Surrounded by the lines of old chestnut trees at the Cinquentenaire Park in Brussels, the 7th edition of “The Best of Portugal” took place this past weekend, the 4th – 5th of May. “This is an event where we get no less than 40,000 people,” said Portuguese MEP Nuno Melo. “We’re bringing Portugal flavors to the heart of Europe. And you know what else? We are delighted to see the Portuguese community here but it is also a great pleasure to see people from so many different countries discovering everything that Portugal has to offer.”
The Confederation of Portuguese Farmers (CAP) was the creative brain behind this lively event where people can enjoy Portuguese wines, sausages, including the typical alheira (made with meats such as pork, veal, duck, chicken, quail or rabbit mixed with bread), a wide variety of cheeses, olive oils, fruits and vegetables.
“It is a great opportunity for producers to come from Portugal and have exposure to a wide variety of consumers,” said Luís Mira, Secretary General of CAP. “People in Brussels love this event. They come and taste wine, cheese, olives, they discover products of top quality. They listen to music. It’s a win-win for everyone.”
Despite the passing showers, thousands of people came to the park to celebrate the rich Portuguese culture. Different regions, different products, everybody had the chance to be dazzled by the hidden secrets of the Luso world. One of the guests, originally from Porto, commented with surprise, “Oh, look at this. I didn’t even know we had deer in Portugal. This is so good. I never imagined we had deer chorizo in Portugal!”
The Best of Portugal has, at its core, a shock wave effect. The crafts, the music, the produce, all of them a gift to the thousands of people who come eager to discover something new, something of quality. “This is what we always meant to do,” said Nuno Melo. “What best way to discover a country than bringing its flavors all the way to your doorstep? It’s a matter of seeing it, smelling it, that’s what people can do here today.”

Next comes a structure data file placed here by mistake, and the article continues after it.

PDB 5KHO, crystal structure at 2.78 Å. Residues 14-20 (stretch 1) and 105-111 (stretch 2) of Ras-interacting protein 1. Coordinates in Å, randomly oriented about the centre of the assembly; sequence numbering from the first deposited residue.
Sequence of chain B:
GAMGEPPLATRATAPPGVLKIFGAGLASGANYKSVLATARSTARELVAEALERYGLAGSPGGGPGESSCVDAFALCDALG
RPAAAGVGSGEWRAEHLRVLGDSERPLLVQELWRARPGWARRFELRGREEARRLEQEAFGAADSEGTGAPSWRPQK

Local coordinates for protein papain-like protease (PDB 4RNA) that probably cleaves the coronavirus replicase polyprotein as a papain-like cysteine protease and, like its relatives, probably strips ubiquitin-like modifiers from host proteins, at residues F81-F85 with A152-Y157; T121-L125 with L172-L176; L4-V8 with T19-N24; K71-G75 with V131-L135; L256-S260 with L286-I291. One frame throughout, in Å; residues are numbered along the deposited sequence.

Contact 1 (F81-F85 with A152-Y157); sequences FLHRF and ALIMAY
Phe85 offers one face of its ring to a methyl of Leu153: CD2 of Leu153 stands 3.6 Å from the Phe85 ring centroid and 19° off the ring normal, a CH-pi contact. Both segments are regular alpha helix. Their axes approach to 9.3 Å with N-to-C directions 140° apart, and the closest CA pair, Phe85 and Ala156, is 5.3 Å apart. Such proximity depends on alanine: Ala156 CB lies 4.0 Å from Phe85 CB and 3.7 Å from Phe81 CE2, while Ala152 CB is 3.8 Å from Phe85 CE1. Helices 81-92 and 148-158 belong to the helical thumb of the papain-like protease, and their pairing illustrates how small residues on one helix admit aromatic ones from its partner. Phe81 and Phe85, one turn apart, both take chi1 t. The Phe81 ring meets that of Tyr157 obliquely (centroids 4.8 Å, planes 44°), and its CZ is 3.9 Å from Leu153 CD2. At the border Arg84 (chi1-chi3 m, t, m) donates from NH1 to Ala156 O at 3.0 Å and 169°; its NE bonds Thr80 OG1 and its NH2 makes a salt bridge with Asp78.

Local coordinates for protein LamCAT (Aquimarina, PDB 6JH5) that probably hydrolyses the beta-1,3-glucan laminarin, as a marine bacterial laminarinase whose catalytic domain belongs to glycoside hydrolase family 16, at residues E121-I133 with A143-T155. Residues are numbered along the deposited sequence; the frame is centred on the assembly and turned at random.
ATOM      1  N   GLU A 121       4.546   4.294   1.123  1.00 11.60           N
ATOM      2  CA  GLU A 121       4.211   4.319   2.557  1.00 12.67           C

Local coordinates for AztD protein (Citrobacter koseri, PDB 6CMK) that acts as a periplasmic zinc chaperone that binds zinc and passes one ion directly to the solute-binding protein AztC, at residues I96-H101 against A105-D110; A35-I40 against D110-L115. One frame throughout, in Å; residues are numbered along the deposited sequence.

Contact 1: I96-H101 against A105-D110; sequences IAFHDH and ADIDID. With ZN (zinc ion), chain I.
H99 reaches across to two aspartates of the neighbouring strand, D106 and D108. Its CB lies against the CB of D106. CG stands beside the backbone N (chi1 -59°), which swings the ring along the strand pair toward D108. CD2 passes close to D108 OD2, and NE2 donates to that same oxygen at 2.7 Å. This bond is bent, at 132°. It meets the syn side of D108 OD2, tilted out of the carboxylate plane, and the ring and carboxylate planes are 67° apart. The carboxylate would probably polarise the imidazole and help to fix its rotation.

During the two-day festival, visitors had the opportunity to taste honey, jams, olives, olive oil, mackerel, tuna, bolinhos de bacalhao (cod fish croquettes), coffee, Madeira wine, Ginjinha from the city of Óbidos (liqueur made with ginja berries immersed in alcohol).
One could also delight in the sweetness of baked goods, including the irresistible pastels de nata or custard-filled pastries. Clouds darkened the sky and winds blew from the west but that did not stop the steady flow of guests who, with windbreakers and fleeces, stood in line to buy a glass of Super Bock beer or a slice of juicy leitão (roasted piglet). Everyone seemed to be getting into the right mood, swaying their hips to the rhythms floating in the air. Band after band stood on stage and delivered a twist of joy to the public.
Vendors seemed pleased with the crowds. They know that offering samples of their traditional smoked hams and meat assortments can go a long way in encouraging sales. Once a customer samples the garlic-flavored cheese or even the spicy-flavored one, it’s hard to resist: let’s take all of them home.
The same is true when it comes to the five-gallon containers of fresh olive oil, which is one of the preferred purchases among the loyal Portuguese residents living in Brussels. Many of them return every year and leave with a smile, and with a bag full of The Best of Portugal.